Lynx Center “Mama” Taj McWilliams-Franklin Unfiltered

While Seimone Augustus, Lindsay Whalen and Maya Moore are off chasing Olympic glory in London, their more unheralded teammates are sweating out the summer on the practice court at the Lifetime Fitness in Target Center.

The break came at a perfect time for the Lynx, giving their battered front court of Rebekkah Brunson, Jessica Adair and rookie Devereaux Peters time to get healthy. All three are expected back when the Lynx resume play on August 17.

After winning a WNBA title last season, conventional logic said that Taj McWilliams-Franklin had played her last professional game and would join likely the coaching ranks. The 41-year-old had other ideas however, and with the encouragement of Coach Cheryl Reeve, returned for the 2012 season.

I caught up with the veteran center recently and had a candid discussion about a variety of topics.

DZ: You guys are on break right now, that’s got to be kind of different. What’s that like – all practices, no games?

McWILLIAMS-FRANKLIN: For me it’s not fun, but I go through it. This is my 4th Olympics in the WNBA, so I am used to the break. It helps, you get a lot more rest, your body gets to recover. I play year-round overseas and the WNBA, it’s a welcome break – not for the Olympians, but for us. You give confidence to the players you don’t play as much, tighten up some things and actually work on fundamentals, which every team is happy about I’m sure.

DZ: What’s it like not having the Big 3 here while you are practicing?

McWILLIAMS-FRANKLIN: It helps with the other players because if you have an injury and something happens to someone, you’ve got to have players who are ready to step in. I think during the break when the Big 3 are gone, now Monica (Wright) has an opportunity to come in and play some more, you get more confidence in other players and how they play. Me and Rebekkah (Brunson), we are playing with two or three players we haven’t played with unless something happens. When Seimone got injured, Monica started; maybe you don’t know her rhythm, what she likes to do. With the Big 3 gone, now we get used to everybody. I know which way Monica likes to go, I know which way Erin (Thorn) likes to go, I know which way Candice Wiggins likes to go. For us, it gives us an opportunity to see other players in those roles.

DZ: I wanted to ask you about Monica Wright. Her confidence – she seems like a whole different player this year. What are your thoughts on her?

McWILLIAMS-FRANKLIN: Monica is a great person and she’s a great player. I think it goes hand-in-hand with how hard she works. She went overseas this offseason and really worked on her game and came back and was determined – after winning a title, a lot of players come in and regress on what they did before – Monica Wright is trying to get better. She has a sky-high confidence level; her ball handling is much tighter, her defense is better – she’s strong, fast and she’s capable. When you put that in with her confidence level right now – it’s been amazing.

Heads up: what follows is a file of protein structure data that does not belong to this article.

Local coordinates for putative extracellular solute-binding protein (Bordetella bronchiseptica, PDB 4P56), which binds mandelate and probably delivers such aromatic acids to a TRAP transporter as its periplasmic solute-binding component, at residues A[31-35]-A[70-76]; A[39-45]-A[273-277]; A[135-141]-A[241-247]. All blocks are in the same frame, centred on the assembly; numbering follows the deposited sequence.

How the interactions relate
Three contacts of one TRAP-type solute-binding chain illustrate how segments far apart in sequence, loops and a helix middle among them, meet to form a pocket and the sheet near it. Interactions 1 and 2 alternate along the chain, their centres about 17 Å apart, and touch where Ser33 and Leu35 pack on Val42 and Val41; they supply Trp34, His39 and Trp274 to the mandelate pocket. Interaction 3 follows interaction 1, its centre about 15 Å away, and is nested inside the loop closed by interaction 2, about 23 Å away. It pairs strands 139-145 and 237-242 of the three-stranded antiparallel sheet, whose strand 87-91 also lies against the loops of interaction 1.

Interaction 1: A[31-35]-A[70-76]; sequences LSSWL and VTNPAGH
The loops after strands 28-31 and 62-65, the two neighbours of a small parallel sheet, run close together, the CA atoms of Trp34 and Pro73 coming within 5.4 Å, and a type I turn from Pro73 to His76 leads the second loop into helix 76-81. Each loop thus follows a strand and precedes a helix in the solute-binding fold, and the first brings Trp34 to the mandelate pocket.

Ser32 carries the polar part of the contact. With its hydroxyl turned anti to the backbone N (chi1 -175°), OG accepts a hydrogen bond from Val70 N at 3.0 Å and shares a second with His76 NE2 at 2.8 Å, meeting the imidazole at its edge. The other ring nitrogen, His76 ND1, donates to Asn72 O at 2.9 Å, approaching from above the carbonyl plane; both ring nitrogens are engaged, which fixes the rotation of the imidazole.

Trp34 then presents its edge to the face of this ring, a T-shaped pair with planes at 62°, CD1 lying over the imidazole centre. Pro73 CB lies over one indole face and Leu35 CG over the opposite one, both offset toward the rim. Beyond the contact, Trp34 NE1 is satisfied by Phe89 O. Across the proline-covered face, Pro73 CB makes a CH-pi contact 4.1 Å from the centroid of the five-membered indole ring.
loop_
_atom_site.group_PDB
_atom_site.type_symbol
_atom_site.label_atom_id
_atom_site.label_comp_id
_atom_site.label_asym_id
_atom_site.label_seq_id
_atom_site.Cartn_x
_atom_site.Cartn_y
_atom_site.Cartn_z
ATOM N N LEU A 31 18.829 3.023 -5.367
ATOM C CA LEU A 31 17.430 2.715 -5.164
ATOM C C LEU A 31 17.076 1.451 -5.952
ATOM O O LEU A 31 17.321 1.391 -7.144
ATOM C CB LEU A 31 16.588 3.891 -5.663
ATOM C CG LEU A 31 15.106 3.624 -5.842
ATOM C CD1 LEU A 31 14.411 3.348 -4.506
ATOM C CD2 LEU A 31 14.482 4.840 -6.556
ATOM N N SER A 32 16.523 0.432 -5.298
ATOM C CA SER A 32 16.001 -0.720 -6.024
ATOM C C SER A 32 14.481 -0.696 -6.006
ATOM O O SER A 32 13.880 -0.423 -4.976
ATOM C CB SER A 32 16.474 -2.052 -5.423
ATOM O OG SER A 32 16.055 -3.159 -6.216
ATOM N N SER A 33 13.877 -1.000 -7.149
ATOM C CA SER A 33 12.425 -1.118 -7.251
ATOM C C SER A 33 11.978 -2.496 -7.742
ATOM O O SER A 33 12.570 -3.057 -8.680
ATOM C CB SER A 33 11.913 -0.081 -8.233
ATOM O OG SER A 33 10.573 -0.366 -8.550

DZ: Obviously you are back this year. What was that process like, was it a tough decision for you?

McWILLIAMS-FRANKLIN: It was tough as far as my family and just being 41. Coach Reeve said at the beginning she wanted me back and the organization wanted me back, so for me it was just about working through the process I do at the end of every year – trying to figure out where I want to go, if it’s time for me to stop, how my body responds from being overseas – things like that. For me it was a hard decision for personal reasons, not professional reasons.

DZ: Was there any part of you that thought, “I am over 40 now, I won a championship, may this is the time to check out and do something else?”

McWILLIAMS-FRANKLIN: For a long time, a couple of months. You know, I am a competitor and it’s been a long time since the LA Sparks repeated, the Houston Comets repeated and it’s something that we wanted to do – be the first team in a dozen or so years to repeat. That was something that was pushing me and being over 40, that’s pushing me also. How many years can I play competitively at a high level with a great team and not rely on someone else to get me through. Being a competitor pushes you and you think in your mind, “I want to do this again.”

DZ: Your nickname is “Mama Taj” and obviously, you are a mature player. You seem to embrace that, but is there any part of you that gets tired of the old jokes or talking about your age all of the time?

McWILLIAMS-FRANKLIN: Definitely. I get tired of that a lot more than it seems because I am just gracious. I get tired of hearing the announcers on TV when I make a move (say), “41-year-old”. It gets annoying at times, the “Mama Taj” does not, but the talk about my age and everything like that (does). There are a handful of NBA players who played after 40, I watched those telecasts (and) I don’t remember anyone saying, “40-year-old Robert Parrish scores”, no it was just “Robert Parrish gets another bucket” and I think it should be the same (with me).

DZ: One last thing, what are Coach Reeve’s themes heading into the second half?

McWILLIAMS-FRANKLIN: Our focus is always the same. We focus on winning the West, protecting home court and getting a great seed for the playoffs and trying to win another title.

See more of David Zingler’s interviews with Lynx players:

July 10: Erin Thorn
June 21: Devereaux Peters

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